After 33 days of hibernation, many fans felt as an eternity suffering from withdrawal symptoms but the Bundesliga restarts on Friday. Where will each club finish the season?
The four months ahead will be affected by:
- The fourth consecutive title of FC Bayern and the club atmosphere under Guardiola;
- Dortmund delaying the suspense for the title decision until the end and lifting a cup or two;
- Hertha Berlin playing troublemakers near the top;
- The survival status of clubs that underwent managerial changes at the bottom;
- Injuries and fitness to key players affecting the Mannschaft before Euro 2016.
The first half of the season has brought share its fair share of surprises. I am very pleased that many predictions of German football observers went straight to the bin, making the Bundesliga as unpredictable and attractive as ever to follow.
Many clubs find themselves in a situation where two or three consecutive wins or defeats would push them into a European spot contention or into a relegation battle.
We start today with part one covering the clubs lying between 13th and 18th in the table.
TSG 1899 Hoffenheim
Given their comfortable financial situation, the Sinsheimer summer transfers have translated into a downward direction instead of a consolidation in mid-table.
Manager Markus Gisdol has been replaced by “savior” Huub Stevens, who this time may not pull it off as he did previously at Stuttgart.
Kevin Volland looks alone in a once prolific attack, which produced only 17 goals. The arrival of keeper Oliver Baumann has not helped the leaky defence either.
The board seems to lack vision and direction and vision, agreeing to send striker Ádám Szalai to relegation rivals Hannover, without major signings during the break.
Nobody should be surprised to see the Niedersachsen club in this position. Without resources and a weak home record (six points), manager Michael Frontzeck threw the towel in before the winter break.
Thomas Schaaf, a replacement and a motivator with a successful track record, could turn things around, bringing five new signings with him. Two of them have Bundesliga experience: Szalai (on loan from Hannover) and Hugo Almeida (from Russia, formerly at Bremen).
Without quick improvement at home, it will be Mission Impossible for Schaaf since the club has no sustainable mid- or long-term strategy.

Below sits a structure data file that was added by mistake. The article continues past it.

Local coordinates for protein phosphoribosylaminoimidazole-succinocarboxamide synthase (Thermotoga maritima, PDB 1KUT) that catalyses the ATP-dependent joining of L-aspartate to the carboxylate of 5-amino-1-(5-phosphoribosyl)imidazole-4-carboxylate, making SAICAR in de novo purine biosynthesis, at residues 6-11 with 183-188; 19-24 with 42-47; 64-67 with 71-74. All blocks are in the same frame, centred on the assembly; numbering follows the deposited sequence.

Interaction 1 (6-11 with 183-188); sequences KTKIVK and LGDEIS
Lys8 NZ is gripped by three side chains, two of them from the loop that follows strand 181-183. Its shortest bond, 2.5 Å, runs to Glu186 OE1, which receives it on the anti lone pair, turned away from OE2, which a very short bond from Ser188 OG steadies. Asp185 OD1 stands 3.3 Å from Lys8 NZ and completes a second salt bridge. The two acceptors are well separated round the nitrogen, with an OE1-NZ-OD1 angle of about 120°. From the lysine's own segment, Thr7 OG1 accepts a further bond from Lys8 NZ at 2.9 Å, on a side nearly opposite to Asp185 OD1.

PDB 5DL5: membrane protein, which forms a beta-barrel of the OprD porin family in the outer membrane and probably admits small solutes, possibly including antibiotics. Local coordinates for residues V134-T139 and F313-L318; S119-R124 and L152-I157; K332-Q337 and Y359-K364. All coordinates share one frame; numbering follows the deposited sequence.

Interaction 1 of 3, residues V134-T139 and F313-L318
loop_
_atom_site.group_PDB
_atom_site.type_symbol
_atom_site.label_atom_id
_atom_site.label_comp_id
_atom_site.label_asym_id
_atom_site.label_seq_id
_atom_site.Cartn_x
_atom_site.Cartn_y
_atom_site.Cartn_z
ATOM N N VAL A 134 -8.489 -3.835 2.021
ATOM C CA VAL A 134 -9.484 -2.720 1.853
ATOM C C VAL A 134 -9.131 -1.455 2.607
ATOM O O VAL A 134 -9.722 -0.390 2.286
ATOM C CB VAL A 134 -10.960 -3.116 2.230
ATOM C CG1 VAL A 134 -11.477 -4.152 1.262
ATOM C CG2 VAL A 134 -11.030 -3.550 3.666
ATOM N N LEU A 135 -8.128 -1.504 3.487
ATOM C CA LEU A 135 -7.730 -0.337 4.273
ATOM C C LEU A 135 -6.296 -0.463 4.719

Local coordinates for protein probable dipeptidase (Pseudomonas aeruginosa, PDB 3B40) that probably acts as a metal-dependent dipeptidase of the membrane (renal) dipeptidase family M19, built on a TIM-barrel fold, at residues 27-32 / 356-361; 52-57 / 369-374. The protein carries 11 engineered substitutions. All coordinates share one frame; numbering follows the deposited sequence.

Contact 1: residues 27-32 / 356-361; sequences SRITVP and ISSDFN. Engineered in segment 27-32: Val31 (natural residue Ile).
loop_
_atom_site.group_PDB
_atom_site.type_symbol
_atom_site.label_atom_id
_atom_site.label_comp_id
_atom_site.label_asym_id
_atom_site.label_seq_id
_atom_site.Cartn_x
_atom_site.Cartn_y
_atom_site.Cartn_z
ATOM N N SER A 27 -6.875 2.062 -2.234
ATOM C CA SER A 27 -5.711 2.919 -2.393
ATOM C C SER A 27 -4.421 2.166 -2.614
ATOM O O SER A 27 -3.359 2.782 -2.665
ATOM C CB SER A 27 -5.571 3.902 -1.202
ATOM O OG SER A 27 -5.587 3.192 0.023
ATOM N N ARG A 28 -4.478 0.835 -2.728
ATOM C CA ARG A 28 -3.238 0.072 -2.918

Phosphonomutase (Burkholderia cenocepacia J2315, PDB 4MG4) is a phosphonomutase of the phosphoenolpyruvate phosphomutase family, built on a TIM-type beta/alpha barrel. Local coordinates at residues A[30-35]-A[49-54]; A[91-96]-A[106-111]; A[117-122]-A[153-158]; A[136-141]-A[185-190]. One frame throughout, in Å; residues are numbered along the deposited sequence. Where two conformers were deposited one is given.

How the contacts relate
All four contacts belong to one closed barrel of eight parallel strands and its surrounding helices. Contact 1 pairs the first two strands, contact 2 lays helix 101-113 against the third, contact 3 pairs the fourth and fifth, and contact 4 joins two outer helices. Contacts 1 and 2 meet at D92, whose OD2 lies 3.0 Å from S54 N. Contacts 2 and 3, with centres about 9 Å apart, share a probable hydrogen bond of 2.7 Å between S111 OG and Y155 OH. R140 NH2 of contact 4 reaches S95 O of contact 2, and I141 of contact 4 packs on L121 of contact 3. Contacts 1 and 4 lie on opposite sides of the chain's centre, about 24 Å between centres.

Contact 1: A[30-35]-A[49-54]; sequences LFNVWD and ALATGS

Manager Viktor Skripnik has been pulling off miracles with the squad at hand. His trusting relationship with director Thomas Eichin provides a peaceful atmosphere off the pitch.
Given fragile finances, management has had a defensive transfer policy. Skripnik may not have another youngster at hand to save the situation like Davie Selke last season. He still hopes Zlatko Junuzović regains form to serve an appalling front line, which found the net just 17 times. He relies heavily on Anthony Ujah and Claudio Pizarro.
Verdict: Relegation playoff spot
Die Schwaben are consistent, season after season. Incompetent management, inadequate planning, bad scouting system and unsuccessful transfers. The solution: Sack the manager!
Although Alexander Zorniger may have underestimated the lacking quality of his back line, adopting a gung-ho approach and conceding more goals than ever.
The trend has gone upwards (a bit) with the arrival of new manager Jürgen Kramny, who adopted a compact approach. He has also worked with youngsters from the U23 side. The arrival of Kevin Großkreutz from Galatasaray and Artem Kravets on loan from Dynamo Kiev should bring hope for stability, as will the return of the injured Daniel Ginczek.
The squad still lacks quality and confidence, and will tremble until the end.
Verdict: Between 13th and 15th, avoiding relegation in the dying moments.
The Diva of the Main can be either the best or worst. The Eintrachter deserve credit for being the first side to steal a point against FC Bayern this season, but there is potential for Armin Veh to unlock.
Alex Meier has not met expectations so far. He should be helped by the arrival of Mexican striker Marco Fabian, by veteran Szabolcs Huszti who returns from China and by youngster Kaan Ayhan, on loan from Schalke.
Should the club go through another bad sequence, questions will arise about its situation for the next season.
Verdict: Between 11th and 13th, securing top flight status only in the last matchdays.
SV Darmstadt 98
The Cinderella story of the season so far. From the doldrums of the Regionalliga (fourth division) to the Bundesliga, they face and frustrate top guns with a shoestring budget. They lie in lower mid-table in a folkloric stadium! Hats off to manager Dirk Schuster, who has been voted as Germany’s football personality of the 2015 by Kicker.
The squad has had satisfactory winter preparations. Without new arrivals, the promoted club does benefit from a compact style, a homogeneous unit and a high level of confidence.
Still, Darmstadt will shiver until the end while receiving vocal support at home.
Verdict: Between 12th and 14th – surprising all football pundits
[su_label] Post editor: Michel[/su_label]